Many people disagree with the claim that the Glasgow summit bears a striking resemblance the Copenhagen conference. However, some are optimistic about climate talks.

“I see one parallel, one very significant parallel, which is really serious, and that is the same bad quality of coffee — but that’s the only one,” said Johan Rockstrom, director of the Potsdam Institute for Climate Impact Research and one of the world’s most influential Earth scientists.

Rockstrom suggested that one lesson to be learned from Copenhagen was for host nations to provide comfortable environments to all delegations. Rockstrom said, “I think Glasgow hasn’t really taken that seriously enough.”

“The rest I totally disagree with … In Copenhagen, it was perceived as a big environmental problem that needed to be solved. “Permanent.”

He said, “What helped us to succeed in Paris is that it wasn’t an environmental problem anymore that had to be solved. It was a major systemic issue for the global economy. This meant that both businesses and cities were available to help.” Then you go to Glasgow, and that is even farther down the line. “Now we’re so far down the line, I can guarantee you that discussions in Glasgow don’t focus on whether or not there is a problem. It doesn’t matter if we solve it or not. The question is whether or whether we get it done quickly enough.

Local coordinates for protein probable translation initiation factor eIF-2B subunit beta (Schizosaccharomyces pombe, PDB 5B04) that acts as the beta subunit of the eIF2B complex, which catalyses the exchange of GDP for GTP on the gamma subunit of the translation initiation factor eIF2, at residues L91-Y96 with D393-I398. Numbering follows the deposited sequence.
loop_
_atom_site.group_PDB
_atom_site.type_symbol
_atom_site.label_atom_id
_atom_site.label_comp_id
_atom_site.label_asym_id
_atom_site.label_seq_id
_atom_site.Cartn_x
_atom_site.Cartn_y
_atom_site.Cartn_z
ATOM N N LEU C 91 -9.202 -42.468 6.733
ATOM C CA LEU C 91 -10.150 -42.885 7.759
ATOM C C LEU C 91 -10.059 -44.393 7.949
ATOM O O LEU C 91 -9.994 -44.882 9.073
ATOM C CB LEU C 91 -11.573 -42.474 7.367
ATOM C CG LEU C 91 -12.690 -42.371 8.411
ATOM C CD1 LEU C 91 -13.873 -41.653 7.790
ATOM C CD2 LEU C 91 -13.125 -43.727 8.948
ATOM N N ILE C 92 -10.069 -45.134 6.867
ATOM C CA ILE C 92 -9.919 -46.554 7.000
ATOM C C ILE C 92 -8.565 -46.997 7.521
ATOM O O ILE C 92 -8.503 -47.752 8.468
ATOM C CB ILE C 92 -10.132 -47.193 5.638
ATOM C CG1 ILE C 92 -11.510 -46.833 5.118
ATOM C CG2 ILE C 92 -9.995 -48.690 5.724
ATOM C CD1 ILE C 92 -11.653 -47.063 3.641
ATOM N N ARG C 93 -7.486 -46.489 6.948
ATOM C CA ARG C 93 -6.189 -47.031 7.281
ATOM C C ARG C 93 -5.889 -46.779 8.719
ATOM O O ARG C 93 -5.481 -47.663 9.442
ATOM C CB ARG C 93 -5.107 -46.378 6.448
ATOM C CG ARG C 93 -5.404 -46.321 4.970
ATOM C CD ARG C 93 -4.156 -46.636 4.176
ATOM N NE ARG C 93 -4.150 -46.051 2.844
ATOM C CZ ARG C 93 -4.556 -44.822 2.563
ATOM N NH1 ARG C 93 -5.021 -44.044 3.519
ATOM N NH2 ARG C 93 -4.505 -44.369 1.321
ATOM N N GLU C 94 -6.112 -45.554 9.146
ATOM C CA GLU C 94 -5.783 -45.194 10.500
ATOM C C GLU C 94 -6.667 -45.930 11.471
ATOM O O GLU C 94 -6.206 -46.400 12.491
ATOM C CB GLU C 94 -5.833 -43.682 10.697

“The question is now is well beyond the discussions in Copenhagen … and so I see very few analogies to go on,” Rockstrom said.

CNBC Pro offers more information on clean energy

Patricia Espinosa was the UN Framework Convention on Climate Change’s executive secretary. She told Steve Sedgwick on CNBC that she is “really encouraged by” the progress in Glasgow.

Espinosa explained, “Of course we are coming to this conference bearing the clear message of the fact that our emissions figures are not good.” This means that it is essential that we leave this conference with clear understanding of how we will move forward.

CNBC’s Micheal Martin, the Irish Prime Minister, spoke to CNBC this week and expressed his optimism about the progress in Glasgow. Martin spoke to CNBC’s Steve Sedgwick Tuesday, saying that he believes there is a strong momentum in the area of climate change.

His statement was “With major commitments by both individual countries and collectively, it was very loud yesterday at the opening.” Martin acknowledged that more work would be needed in the area of climate finance.[We need to see]”Concrete reality to the promises around finance,” he stated.

Mike Robinson
Mike covers the financial, utilities and biotechnology sectors for Street Register. He has been writing about investment and personal finance topics for almost 12 years. Mike has an MBA in Finance from Wake Forest University.